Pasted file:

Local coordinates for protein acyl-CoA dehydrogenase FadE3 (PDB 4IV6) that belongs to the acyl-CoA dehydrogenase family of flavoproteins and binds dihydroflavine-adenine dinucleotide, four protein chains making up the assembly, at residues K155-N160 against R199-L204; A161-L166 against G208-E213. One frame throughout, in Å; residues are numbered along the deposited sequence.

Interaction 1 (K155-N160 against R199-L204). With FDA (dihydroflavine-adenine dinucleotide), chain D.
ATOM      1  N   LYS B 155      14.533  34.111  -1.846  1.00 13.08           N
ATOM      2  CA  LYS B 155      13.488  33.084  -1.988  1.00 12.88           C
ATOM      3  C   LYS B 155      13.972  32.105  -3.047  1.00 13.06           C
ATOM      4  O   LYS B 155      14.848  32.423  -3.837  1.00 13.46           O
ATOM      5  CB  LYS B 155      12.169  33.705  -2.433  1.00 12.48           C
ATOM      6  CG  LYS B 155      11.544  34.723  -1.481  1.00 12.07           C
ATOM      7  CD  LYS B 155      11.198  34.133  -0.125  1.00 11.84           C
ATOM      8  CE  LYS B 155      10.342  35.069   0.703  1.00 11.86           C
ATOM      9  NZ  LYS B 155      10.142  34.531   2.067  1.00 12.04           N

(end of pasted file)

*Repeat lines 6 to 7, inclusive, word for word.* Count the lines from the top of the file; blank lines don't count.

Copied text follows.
ATOM      4  O   LYS B 155      14.848  32.423  -3.837  1.00 13.46           O
ATOM      5  CB  LYS B 155      12.169  33.705  -2.433  1.00 12.48           C